Authors’ conclusions Characteristics and effects of interventions to improve medicine adherence varied among studies. It is uncertain how medicine adherence can consistently be improved so that the full health benefits of medicines can be realized. We need more advanced methods for researching ways to improve medicine adherence, including better interventions, better ways of measuring adherence, and studies that include sufficient patients to draw conclusions on clinically important effects.

Adherence to long term therapy, evidence for action

This report provides a critical review of what is known about adherence to long-term therapies. This is achieved by looking beyond individual diseases. By including communicable diseases such as tuberculosis and human immunodeficiency virus/acquired immunodeficiency syndrome;mental and neurological conditions such as depression and epilepsy; substance dependence (exemplified by smoking cessation); as well as hypertension, asthma and palliative care for cancer, a broad range of policy options emerges. Furthermore, this broader focus highlights certain common issues that need to be addressed with respect to all chronic conditions regardless of their cause.These are primarily related to the way in which health systems are structured, financed and operated.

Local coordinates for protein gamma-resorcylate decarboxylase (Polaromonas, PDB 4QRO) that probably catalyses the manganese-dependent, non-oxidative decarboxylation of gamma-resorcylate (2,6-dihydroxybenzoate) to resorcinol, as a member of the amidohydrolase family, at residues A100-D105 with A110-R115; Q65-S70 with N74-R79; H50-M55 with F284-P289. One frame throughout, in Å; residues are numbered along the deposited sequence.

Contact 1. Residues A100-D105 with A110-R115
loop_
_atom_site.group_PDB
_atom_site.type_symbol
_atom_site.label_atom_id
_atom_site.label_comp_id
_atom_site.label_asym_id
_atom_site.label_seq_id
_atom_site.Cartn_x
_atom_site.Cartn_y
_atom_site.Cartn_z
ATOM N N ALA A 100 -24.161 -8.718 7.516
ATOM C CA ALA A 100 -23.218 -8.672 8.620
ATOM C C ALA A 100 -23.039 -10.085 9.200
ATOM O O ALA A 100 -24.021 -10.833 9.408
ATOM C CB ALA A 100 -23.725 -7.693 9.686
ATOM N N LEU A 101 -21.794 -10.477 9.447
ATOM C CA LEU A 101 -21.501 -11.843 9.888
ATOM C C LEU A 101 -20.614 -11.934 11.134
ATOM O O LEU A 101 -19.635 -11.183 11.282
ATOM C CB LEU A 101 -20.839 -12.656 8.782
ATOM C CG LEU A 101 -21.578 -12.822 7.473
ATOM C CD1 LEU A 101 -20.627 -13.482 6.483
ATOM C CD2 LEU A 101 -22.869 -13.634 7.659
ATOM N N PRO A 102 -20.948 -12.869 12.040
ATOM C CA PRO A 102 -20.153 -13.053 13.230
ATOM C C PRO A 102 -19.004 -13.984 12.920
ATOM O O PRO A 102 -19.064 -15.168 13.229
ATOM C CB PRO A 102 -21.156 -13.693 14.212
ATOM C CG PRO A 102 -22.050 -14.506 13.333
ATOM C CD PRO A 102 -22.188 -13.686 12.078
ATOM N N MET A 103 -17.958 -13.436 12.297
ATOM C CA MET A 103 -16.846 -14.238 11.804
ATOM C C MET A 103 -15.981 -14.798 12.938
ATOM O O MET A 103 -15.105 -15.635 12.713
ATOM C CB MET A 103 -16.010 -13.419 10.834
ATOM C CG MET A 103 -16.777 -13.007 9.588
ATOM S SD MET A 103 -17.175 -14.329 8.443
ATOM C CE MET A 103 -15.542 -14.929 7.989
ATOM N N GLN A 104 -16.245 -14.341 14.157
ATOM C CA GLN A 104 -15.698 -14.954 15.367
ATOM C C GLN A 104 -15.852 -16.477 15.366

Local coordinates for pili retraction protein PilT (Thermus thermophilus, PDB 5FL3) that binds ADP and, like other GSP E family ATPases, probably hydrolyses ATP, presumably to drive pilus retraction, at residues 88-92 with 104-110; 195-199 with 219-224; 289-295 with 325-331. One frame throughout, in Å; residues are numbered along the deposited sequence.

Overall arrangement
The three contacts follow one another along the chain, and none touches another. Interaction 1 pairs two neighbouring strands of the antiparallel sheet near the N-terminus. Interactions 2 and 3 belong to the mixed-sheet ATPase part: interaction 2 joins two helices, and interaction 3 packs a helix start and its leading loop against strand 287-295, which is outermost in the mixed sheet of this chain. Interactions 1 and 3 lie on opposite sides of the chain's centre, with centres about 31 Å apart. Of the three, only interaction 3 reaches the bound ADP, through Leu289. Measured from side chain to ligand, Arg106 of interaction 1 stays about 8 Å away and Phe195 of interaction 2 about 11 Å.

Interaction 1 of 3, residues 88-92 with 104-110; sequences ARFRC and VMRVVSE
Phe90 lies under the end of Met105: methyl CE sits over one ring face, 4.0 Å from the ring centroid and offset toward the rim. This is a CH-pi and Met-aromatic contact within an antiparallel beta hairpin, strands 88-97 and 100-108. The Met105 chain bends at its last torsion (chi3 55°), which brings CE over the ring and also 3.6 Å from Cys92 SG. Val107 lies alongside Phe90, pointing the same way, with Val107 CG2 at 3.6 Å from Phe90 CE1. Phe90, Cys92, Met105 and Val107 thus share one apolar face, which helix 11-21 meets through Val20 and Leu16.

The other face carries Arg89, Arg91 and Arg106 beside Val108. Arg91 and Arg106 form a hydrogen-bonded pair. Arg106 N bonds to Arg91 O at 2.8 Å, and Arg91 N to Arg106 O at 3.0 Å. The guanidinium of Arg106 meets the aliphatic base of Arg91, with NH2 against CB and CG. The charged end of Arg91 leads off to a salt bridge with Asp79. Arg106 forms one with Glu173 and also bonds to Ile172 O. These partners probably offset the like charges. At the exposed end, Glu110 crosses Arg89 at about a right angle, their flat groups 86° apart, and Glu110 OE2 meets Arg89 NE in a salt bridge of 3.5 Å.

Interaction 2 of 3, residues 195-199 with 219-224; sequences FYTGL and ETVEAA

OECD Health Working Paper No. 105 (2018)